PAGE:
Martin Lewis explained that he wasn’t there to speak, he just wanted to make an appearance and see the movie with us. I made the decision to bail on much of the pre-SKIDOO screening discussion with John Phillip Law (hey, we all make choices) and went to the lobby where people were paying their respects to Edwards. I’d seen him in person a few times back in the 90s but it was very clear how frail he is right now, seeming considerably older than he appeared in his Oscar appearance several years ago. But he seemed very happy to be there. Someone said to him, “Your films will live forever,” and Edwards replied, “I wish I could say the same about me.” I knelt down and said a few things to him, about how THE PARTY is a favorite of mine, how several of his films are favorites of mine. Nothing too revelatory, but I did want to tell the man that I consider him a master. I also made it a point to express this feeling to his daughter standing nearby (I also told her how terrific she is in S.O.B.) and she seemed very touched by this, adding, “He’s a good father too.”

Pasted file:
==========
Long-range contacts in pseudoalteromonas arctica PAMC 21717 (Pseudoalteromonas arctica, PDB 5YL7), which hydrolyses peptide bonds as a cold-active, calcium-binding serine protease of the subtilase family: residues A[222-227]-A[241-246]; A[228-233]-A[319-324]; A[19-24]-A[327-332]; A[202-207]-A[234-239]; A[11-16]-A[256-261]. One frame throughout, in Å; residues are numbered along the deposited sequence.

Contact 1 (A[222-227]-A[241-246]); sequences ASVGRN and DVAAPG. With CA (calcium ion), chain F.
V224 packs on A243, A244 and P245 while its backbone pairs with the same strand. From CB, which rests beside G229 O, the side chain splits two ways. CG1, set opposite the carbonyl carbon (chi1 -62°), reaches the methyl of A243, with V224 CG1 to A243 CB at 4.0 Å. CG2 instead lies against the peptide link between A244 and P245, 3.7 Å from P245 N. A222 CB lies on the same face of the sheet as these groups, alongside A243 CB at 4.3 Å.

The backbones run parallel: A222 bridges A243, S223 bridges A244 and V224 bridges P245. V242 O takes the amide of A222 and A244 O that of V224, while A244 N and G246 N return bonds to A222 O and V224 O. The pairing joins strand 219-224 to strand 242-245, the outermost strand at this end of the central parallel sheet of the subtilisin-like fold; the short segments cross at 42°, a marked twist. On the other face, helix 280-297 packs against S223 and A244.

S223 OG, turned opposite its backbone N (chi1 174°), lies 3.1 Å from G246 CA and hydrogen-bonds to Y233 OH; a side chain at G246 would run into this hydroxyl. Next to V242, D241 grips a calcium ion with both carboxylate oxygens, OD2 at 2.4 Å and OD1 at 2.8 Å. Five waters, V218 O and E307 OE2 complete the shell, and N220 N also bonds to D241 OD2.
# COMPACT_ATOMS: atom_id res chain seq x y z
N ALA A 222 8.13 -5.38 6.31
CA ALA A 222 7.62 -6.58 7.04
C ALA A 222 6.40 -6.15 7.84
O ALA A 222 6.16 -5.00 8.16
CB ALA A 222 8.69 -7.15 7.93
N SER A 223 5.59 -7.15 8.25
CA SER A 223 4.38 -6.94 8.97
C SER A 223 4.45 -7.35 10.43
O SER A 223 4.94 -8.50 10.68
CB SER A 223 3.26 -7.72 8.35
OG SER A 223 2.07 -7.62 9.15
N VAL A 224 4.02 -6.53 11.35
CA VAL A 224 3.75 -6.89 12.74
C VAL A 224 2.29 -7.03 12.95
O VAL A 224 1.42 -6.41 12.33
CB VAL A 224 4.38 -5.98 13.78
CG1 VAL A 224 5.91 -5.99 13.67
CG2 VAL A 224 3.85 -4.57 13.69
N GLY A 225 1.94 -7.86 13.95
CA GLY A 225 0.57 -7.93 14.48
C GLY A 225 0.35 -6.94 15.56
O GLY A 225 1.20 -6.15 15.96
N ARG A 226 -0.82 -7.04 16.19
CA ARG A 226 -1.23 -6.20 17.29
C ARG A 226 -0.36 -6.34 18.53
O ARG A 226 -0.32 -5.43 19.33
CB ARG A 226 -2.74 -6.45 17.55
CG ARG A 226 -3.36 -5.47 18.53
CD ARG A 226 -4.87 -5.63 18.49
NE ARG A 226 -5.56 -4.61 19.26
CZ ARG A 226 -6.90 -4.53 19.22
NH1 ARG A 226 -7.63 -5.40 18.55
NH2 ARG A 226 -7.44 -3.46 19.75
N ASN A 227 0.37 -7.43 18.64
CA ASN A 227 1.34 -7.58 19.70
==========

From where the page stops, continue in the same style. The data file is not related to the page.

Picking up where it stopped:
There’s no way I could have expressed all I wanted to say to them, but it doesn’t really matter. Being there at that moment when everyone in the theater rose to their feet was something that I found unaccountably moving. I may never be able to express or even fully understand why it meant so much for me to be there, but it's a moment that I won't soon forget.

Sunday, July 29, 2007

A Stripper Who Doesn't Take Her Clothes Off

While breezing through the Hollywood Farmer’s Market on Sunday morning, I ran into a few friends of mine. While I would have been more than happy to have hung out with them for a little while, I had to leave and felt it was necessary to be honest and tell them why. Since they know me, I don’t think they were very surprised.

Yes, I went and saw I KNOW WHO KILLED ME. Well, somebody had to. There’s no good reason, there’s no valid excuse, except to say that I was honestly curious. So I bought my ticket, I knew what I was getting into. And this is what happens.

It’s very difficult to accept Lindsay Lohan in any kind of role this particular week, but I KNOW WHO KILLED ME doesn’t help matters. Yeah, there’s maybe an extra level of enjoyment when we see her getting limbs chopped off or downing booze and pills, but don’t take that to mean you should see it. This would have been a bad movie no matter when it opened.

Lohan plays the improbably-named Aubrey Fleming, a college student pursuing writing who is abducted and tortured by a serial killer. Several weeks later, she is found, with one arm and one leg severed. Though alive, she claims she is not Aubrey but is in fact the equally improbably named Dakota Moss, a stripper. Soon it is discovered that before she disappeared Aubrey was actually writing a story about a stripper named Dakota and the mystery deepens as to who exactly she is.